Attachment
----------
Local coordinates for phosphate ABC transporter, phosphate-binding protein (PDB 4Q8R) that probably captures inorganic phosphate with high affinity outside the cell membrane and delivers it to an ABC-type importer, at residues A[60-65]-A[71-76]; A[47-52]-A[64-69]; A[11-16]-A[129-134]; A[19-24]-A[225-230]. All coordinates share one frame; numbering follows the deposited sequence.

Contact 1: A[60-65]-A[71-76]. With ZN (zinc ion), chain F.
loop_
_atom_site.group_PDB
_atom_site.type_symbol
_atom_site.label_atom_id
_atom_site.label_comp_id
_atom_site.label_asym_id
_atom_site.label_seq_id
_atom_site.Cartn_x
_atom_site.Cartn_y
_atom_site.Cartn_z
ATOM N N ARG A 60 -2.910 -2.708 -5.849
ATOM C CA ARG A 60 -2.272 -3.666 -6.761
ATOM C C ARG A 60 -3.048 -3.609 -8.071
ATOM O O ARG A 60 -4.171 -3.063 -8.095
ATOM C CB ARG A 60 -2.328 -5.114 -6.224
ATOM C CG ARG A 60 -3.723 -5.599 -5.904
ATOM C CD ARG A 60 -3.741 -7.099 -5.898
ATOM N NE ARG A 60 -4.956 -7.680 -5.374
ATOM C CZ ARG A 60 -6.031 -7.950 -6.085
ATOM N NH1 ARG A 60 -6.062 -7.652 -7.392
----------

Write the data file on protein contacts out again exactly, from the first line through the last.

Local coordinates for phosphate ABC transporter, phosphate-binding protein (PDB 4Q8R) that probably captures inorganic phosphate with high affinity outside the cell membrane and delivers it to an ABC-type importer, at residues A[60-65]-A[71-76]; A[47-52]-A[64-69]; A[11-16]-A[129-134]; A[19-24]-A[225-230]. All coordinates share one frame; numbering follows the deposited sequence.

Contact 1: A[60-65]-A[71-76]. With ZN (zinc ion), chain F.
loop_
_atom_site.group_PDB
_atom_site.type_symbol
_atom_site.label_atom_id
_atom_site.label_comp_id
_atom_site.label_asym_id
_atom_site.label_seq_id
_atom_site.Cartn_x
_atom_site.Cartn_y
_atom_site.Cartn_z
ATOM N N ARG A 60 -2.910 -2.708 -5.849
ATOM C CA ARG A 60 -2.272 -3.666 -6.761
ATOM C C ARG A 60 -3.048 -3.609 -8.071
ATOM O O ARG A 60 -4.171 -3.063 -8.095
ATOM C CB ARG A 60 -2.328 -5.114 -6.224
ATOM C CG ARG A 60 -3.723 -5.599 -5.904
ATOM C CD ARG A 60 -3.741 -7.099 -5.898
ATOM N NE ARG A 60 -4.956 -7.680 -5.374
ATOM C CZ ARG A 60 -6.031 -7.950 -6.085
ATOM N NH1 ARG A 60 -6.062 -7.652 -7.392